Judicial Watch reports that Ft. Lauderdale Airport shooter Esteban Santiago Converted to Islam, Identified as Aashiq Hammad Years Before Joining Army
The Ft. Lauderdale Airport shooter is a Muslim convert who years before joining the U.S. Army took on an Islamic name (Aashiq Hammad), downloaded terrorist propaganda and recorded Islamic religious music online, according to public records dug up by the investigative news site of an award-winning, California journalist. This is pertinent information that the Obama administration apparently wants to keep quiet, bringing up memories of the Benghazi cover up, in which the president and his cohorts knowingly lied to conceal that Islamic terrorists attacked the U.S. Special Mission in Libya.
Information is slowly trickling out that links the Ft. Lauderdale Airport shooter to radical Islam while the official story from authorities is that the gunman is a mentally ill, Hispanic Army veteran named Esteban Santiago that became unhinged after a tour in Iraq. Only one mainstream media outlet mentions the possibility of Santiago’s “jihadist identity,” burying it in a piece about New York possibly being his initial target. A paragraph deep in the story mentions that investigators recovered Santiago’s computer from a pawn shop and the FBI is examining it to determine whether he created a “jihadist identity for himself using the name Aashiq Hammad…” The rest of the traditional mainstream media coverage promotes the government rhetoric that omits any ties to terrorism even though early on a photo surfaced of Santiago making an ISIS salute while wearing a keffiyeh, a Palestinian Arab scarf.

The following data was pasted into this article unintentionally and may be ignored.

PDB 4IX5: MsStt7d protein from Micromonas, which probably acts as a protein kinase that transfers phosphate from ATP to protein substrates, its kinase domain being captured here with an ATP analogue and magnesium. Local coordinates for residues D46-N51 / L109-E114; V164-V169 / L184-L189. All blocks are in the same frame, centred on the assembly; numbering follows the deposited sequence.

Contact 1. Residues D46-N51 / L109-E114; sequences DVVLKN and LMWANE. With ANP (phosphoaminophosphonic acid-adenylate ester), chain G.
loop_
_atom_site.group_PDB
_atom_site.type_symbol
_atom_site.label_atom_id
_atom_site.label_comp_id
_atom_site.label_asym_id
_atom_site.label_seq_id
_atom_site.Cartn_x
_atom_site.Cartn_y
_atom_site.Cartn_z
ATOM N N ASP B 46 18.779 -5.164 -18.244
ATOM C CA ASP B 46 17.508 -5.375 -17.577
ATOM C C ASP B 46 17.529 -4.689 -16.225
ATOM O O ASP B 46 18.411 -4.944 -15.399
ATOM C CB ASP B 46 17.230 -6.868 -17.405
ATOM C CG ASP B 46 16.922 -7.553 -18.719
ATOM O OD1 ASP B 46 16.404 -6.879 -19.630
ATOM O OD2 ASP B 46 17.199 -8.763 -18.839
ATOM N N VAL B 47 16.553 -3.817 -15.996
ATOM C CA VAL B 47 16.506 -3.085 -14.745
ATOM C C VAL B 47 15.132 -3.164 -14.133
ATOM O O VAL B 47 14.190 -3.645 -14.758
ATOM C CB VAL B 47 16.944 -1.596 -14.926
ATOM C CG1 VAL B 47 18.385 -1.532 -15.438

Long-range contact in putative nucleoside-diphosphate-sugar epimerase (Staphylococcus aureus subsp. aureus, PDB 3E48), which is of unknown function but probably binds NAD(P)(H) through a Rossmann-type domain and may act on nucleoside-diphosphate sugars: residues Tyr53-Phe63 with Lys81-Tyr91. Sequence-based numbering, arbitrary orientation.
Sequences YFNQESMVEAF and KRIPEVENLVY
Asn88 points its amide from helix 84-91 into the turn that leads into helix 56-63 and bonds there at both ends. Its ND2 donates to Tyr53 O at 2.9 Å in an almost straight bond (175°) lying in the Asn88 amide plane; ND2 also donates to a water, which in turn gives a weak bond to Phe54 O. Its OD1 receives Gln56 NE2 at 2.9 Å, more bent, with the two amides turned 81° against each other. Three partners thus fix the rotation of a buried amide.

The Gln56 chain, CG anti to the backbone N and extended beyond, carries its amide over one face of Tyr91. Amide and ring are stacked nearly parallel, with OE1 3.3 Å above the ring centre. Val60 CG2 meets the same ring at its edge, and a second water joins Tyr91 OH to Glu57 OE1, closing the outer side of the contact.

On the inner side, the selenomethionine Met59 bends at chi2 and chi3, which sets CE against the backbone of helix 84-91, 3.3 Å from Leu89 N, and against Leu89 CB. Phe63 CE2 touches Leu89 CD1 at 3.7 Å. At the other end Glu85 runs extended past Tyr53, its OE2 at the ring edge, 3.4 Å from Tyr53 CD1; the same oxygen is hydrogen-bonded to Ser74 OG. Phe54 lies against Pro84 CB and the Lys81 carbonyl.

The public records uncovered in the days after the massacre suggest Santiago (Hammad) is a radical Islamic terrorist that’s seriously committed to Islam. Besides taking on a Muslim name, he recorded three Islamic religious songs, including the Muslim declaration faith (“there is no God but Allah and Muhammad is his messenger”) known as the Shahada. He also posted a thread about downloading propaganda videos from Islamic terrorists on a weapons and explosives forum. The investigative news site that unearthed this disturbing information connected the dots between Santiago, who is of Puerto Rican descent, and Hammad, an identity he created in 2007.
The Miami Herald, however, denies it,
Suggestions of Santiago’s possible connection to Jihadists stem in part from the gunman’s visit to an FBI office in Anchorage two months ago. Authorities said Santiago, who was agitated and incoherent, claimed that he was hearing voices urging him to join ISIS and that the CIA was pressuring him to watch terrorist training videos.
Yet federal agents, who have examined Santiago’s computer, have not uncovered any tangible evidence that Santiago heeded the voices he claimed he heard.
Sources also pointed out that Santiago did not follow the pattern of other ISIS-inspired terrorists by proclaiming support of the terrorist group as other “lone wolf” radicals have done — among them, Omar Mateen, the gunman who killed 49 people at the Pulse nightclub in Orlando last year.
Despite Santiago’s rambling statement to the FBI in November, he was not placed on any federal “no-fly” lists, and following his brief stint in a psychiatric facility, his gun, which had been taken away after the FBI visit, was returned to him.
Either way, Santiago/Hammad killed five and shot six others. Dozens more were injured during the airport evacuation.